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What follows is a (un-comprehensive) list of London's deadliest and often forgotten disasters, complete with links in red to any interesting articles, so you can read about them for yourself and share with friends so those who died won't have died in vain and will no longer be forgotten.
The Denmark Place Fire - On the 16th August 1980, in an illegal nightclub at 18 Denmark Place, a disgruntled customer - who felt he'd been overcharged for a drink - set fire to the building, killing 37 occupants. Although there has never been a memorial to the dead, this remains London's deadliest blaze since the Blitz. Murder Mile Walks is the only walk in London that covers this forgotten tragedy. To hear the full story, download episode one of the Murder Mile podcast.
The Colney Hatch Fire - On 27th January 1903, in a timber-framed annex of The Colney Hatch Lunatic Asylum, 52 patients (all female) were burned alive in the Jewish wing, either in their beds or huddled in corners. This remains the worst peacetime fire in London's history since the medieval period. In 1993, Colney Hatch (renamed Friern Hospital) ceased being a psychiatric unit and is now private luxury apartments.
The Great Beer Flood - On the 17th October 1814, a colossal beer vat at The Horse Shoe Brewery situated on Tottenham Court Road ruptured, causing a wave of 135,000 gallons of locally brewed Porter Ale to flood the street, killing eight people, including a family who drowned in their own basement. Read more about it in my blog.
The Soho Cholera Outbreak - On the 31st August 1856, several outbreaks of cholera erupted in Soho, killing 616 people (one sixth of Soho's population). How did it start? Who solved it? How was it solved? Why is there a pub named after Dr John Snow on Lexington Street? And how did this tragedy change the way that we all live today? Read the full story in my blog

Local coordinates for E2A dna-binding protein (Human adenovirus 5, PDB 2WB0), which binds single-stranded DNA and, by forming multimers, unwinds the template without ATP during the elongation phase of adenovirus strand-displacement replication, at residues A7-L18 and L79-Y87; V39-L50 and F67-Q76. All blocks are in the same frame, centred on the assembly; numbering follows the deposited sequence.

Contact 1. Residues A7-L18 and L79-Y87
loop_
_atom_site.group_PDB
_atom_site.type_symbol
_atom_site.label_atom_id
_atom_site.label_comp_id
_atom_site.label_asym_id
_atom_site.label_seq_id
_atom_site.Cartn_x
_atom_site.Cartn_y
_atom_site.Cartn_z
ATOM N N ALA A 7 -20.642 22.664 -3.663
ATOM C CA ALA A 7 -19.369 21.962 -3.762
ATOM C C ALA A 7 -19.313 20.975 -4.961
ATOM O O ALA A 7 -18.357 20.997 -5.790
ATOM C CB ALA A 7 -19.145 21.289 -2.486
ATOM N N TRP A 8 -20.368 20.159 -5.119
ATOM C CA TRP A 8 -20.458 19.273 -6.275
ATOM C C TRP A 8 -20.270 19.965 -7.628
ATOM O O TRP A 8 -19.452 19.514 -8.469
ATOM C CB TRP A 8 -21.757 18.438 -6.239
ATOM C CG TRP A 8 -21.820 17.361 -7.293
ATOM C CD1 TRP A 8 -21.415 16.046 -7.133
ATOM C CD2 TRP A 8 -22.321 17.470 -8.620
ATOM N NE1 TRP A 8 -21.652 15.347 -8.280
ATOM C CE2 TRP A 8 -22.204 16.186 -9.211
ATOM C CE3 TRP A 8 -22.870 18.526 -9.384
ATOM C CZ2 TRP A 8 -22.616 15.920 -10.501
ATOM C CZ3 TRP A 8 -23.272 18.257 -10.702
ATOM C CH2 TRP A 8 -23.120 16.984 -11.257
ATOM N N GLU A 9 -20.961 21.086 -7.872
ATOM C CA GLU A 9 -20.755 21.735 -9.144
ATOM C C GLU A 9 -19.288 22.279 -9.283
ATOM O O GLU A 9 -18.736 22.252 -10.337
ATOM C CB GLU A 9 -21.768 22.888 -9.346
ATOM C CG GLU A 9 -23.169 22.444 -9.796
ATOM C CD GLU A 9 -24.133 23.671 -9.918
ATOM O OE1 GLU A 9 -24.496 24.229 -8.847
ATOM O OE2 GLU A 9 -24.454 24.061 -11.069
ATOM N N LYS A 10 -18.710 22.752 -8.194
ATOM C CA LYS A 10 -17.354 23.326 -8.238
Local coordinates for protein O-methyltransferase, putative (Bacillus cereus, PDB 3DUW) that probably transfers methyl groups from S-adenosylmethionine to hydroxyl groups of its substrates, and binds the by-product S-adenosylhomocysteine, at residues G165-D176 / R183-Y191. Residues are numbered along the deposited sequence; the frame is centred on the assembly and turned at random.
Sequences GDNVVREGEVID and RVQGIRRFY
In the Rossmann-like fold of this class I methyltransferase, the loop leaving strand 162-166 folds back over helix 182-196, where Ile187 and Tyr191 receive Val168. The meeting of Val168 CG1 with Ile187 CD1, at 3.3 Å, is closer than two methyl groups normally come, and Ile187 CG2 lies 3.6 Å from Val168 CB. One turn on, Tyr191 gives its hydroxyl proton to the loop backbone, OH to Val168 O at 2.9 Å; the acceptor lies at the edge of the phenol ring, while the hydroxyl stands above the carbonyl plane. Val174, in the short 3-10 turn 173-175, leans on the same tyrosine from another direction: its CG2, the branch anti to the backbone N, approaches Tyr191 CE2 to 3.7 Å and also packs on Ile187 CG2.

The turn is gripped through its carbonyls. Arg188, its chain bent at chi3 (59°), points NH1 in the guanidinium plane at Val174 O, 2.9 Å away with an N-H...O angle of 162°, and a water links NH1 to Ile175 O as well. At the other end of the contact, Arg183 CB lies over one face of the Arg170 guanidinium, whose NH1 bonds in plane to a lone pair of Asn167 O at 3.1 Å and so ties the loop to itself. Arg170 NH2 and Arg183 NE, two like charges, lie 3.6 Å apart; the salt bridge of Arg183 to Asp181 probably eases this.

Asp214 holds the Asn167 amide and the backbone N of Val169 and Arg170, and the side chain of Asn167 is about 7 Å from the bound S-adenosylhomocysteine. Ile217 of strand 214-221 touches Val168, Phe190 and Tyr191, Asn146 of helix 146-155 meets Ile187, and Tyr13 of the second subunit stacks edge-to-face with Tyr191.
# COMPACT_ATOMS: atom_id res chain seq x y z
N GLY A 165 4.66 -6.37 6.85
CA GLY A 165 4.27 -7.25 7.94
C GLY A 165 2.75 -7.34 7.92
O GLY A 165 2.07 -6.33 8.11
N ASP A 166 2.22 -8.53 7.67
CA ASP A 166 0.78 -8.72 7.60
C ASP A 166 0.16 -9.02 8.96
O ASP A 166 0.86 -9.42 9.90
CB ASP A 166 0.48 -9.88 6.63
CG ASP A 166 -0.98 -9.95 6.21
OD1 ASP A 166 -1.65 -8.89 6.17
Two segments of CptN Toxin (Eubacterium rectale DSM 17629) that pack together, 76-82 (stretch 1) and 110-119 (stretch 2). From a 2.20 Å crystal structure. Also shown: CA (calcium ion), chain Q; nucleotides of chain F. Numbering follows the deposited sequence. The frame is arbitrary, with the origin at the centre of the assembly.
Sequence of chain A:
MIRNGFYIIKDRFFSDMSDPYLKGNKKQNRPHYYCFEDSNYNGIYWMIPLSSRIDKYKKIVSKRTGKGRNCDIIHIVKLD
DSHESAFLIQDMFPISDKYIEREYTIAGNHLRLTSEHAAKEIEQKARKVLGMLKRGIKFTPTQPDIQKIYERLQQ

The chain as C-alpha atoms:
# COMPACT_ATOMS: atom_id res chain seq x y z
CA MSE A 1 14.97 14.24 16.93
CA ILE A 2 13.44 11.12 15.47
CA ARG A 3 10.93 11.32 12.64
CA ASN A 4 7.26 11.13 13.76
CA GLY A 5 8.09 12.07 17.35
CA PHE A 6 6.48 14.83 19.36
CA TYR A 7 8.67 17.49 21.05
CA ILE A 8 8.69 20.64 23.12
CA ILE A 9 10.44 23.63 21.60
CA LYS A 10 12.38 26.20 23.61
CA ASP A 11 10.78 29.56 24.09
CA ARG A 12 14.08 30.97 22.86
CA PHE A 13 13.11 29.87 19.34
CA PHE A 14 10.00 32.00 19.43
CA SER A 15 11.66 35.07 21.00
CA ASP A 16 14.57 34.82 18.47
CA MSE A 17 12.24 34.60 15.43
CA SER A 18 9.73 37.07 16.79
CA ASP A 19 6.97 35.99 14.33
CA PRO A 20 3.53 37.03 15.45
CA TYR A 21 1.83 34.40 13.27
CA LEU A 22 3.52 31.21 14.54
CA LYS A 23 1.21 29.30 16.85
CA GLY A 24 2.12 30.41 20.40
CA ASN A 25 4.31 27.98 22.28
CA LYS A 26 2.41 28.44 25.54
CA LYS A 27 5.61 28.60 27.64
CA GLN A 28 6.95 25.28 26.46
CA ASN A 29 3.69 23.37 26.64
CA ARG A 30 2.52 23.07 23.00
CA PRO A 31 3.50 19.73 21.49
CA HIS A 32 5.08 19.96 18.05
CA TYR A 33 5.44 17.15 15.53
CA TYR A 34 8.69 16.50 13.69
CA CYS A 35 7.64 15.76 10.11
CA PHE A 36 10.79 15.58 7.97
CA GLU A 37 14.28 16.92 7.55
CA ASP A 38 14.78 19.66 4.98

The Bethnal Green Tube Disaster - On a rainy night on the 3rd March 1943, an air-raid siren sounded, which lured hundreds of people to come to Bethnal Green Underground for shelter from the bombs. Unfortunately in the rush for safety, one person slipped on the wet steps and what followed became the London Underground's deadliest accident, with 173 people killed and 62 injured. Read more here.
The Fatal Vespers of Blackfriars - On the 3rd July 1322, 52 men & women were crushed to death, as they waited for alms (money for the poor) when the floors of the Blackfriars Monastery collapsed. The only accurate account I can find is this tiny morsel. And yet, on 26th October 1623, 95 members of a Catholic Congregation were killed (with many more injured) when the chapel floor gave way.
The Toxic Sewer of Pimlico - On the 12th October 1849, three workers - Thomas Gee, Daniel Peart and John Attwood — entered a sewer on Willow Way and never returned alive. When their bodies were finally recovered, their faces, necks and chest were completely bronzed, as a result of deadly carbonic acid. Read more here.
The SS Princess Alice Disaster - On the evening of the 3rd September 1878, a paddle-steamer named the SS Princess Alice collided on the River Thames with military coal-ship called the Bywell Castle just by Tripcock Point (near North Woolwich Pier) and sunk, with the loss of 650 lives. This is the greatest loss of life in any shipping disaster in the history of the Thames.
The Marchioness Disaster - On the evening of the 20th August 1989, a pleasure steamer called 'The Marchioness' - which was hosting a private party - fatally collided with a Thames dredger known as 'Bowbelle'. The heavier dredger pulled the much lighter pleasure-craft under the water, killing 51 people.